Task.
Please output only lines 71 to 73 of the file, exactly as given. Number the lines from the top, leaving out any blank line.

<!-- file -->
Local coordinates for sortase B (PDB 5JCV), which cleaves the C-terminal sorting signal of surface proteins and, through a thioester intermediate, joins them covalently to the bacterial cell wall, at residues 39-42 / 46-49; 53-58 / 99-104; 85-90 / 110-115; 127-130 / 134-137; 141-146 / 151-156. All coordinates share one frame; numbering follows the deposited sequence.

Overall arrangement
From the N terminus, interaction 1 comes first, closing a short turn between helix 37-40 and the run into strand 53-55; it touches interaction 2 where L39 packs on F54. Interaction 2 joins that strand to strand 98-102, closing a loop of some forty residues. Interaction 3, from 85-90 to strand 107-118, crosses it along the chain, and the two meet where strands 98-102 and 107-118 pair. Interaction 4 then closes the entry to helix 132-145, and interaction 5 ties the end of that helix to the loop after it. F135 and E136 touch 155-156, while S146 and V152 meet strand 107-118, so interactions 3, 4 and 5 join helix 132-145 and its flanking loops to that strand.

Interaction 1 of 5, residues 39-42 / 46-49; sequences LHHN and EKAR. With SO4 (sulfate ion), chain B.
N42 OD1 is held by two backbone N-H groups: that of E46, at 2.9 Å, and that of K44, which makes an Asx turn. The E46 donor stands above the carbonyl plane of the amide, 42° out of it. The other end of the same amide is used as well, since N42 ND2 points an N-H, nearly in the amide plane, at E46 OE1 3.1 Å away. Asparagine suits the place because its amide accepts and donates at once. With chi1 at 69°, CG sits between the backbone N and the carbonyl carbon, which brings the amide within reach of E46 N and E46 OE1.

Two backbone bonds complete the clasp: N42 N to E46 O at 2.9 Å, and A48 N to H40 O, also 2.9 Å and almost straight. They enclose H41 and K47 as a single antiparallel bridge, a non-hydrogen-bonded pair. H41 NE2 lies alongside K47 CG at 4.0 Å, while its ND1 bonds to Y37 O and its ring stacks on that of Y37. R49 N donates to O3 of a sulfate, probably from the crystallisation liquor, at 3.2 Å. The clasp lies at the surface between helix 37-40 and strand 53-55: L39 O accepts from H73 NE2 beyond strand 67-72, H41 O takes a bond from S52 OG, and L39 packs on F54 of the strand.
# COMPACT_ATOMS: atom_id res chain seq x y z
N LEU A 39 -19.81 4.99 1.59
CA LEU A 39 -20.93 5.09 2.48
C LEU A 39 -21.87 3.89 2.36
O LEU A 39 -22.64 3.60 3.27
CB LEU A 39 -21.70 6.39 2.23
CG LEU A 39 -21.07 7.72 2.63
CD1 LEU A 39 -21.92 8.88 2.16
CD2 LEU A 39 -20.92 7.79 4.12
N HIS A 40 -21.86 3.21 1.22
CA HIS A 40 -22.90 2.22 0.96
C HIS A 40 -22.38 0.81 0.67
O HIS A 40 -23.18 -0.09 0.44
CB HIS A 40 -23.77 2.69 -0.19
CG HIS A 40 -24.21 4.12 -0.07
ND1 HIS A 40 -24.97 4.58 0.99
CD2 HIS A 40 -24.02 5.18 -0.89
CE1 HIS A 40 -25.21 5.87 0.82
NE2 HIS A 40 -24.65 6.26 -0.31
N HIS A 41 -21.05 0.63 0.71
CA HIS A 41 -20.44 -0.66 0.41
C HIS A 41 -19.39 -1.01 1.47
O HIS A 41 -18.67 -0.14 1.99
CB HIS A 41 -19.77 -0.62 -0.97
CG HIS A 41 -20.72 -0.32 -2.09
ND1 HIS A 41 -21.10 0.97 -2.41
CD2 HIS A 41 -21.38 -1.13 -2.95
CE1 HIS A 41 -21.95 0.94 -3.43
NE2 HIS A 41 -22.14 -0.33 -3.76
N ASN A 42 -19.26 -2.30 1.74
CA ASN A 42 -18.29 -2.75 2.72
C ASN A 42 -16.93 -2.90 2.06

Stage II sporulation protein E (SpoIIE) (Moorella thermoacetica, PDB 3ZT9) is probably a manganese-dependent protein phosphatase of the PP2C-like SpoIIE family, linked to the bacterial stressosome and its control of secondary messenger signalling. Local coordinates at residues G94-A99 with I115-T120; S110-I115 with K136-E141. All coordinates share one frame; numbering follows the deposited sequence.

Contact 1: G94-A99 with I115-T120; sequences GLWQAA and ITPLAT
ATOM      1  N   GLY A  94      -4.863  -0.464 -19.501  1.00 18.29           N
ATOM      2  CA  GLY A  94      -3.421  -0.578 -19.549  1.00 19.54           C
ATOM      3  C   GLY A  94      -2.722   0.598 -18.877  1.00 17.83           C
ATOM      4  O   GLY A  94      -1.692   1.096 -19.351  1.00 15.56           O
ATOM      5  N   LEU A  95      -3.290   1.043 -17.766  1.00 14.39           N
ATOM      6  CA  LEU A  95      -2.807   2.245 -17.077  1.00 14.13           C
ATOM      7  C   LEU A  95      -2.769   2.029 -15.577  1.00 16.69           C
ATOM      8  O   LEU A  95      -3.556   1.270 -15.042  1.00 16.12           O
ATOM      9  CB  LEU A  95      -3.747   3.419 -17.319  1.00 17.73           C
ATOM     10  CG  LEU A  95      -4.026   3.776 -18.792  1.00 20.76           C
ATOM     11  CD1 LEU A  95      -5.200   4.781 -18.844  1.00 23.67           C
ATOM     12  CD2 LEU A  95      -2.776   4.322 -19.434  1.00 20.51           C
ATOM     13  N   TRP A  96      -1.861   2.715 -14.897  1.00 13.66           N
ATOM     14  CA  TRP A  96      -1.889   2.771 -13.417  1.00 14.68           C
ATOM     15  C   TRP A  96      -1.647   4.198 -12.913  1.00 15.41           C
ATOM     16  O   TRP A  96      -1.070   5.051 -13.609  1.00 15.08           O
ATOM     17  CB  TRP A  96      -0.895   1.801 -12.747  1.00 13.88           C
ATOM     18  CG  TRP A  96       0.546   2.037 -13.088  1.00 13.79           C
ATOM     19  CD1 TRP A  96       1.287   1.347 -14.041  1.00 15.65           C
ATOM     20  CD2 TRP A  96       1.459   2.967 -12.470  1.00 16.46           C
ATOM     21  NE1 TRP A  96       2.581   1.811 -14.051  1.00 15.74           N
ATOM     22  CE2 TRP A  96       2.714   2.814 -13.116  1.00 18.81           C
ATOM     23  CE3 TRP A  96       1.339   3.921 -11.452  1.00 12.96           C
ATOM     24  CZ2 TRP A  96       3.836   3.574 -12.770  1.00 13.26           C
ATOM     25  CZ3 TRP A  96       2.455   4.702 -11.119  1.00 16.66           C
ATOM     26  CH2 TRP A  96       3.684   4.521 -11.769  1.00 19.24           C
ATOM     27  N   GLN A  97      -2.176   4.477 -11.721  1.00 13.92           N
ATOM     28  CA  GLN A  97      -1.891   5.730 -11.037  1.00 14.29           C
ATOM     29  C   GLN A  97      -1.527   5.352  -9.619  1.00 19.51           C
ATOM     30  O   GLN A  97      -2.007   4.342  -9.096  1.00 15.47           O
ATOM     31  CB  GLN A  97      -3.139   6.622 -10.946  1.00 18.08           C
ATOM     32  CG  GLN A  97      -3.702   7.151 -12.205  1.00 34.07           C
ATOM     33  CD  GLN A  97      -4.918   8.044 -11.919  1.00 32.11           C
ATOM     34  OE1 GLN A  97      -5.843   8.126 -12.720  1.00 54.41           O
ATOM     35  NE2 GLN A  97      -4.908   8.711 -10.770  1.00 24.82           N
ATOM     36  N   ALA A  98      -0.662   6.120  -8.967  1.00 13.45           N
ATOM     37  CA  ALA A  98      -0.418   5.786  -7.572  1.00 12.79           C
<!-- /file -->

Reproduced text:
ATOM     31  CB  GLN A  97      -3.139   6.622 -10.946  1.00 18.08           C
ATOM     32  CG  GLN A  97      -3.702   7.151 -12.205  1.00 34.07           C
ATOM     33  CD  GLN A  97      -4.918   8.044 -11.919  1.00 32.11           C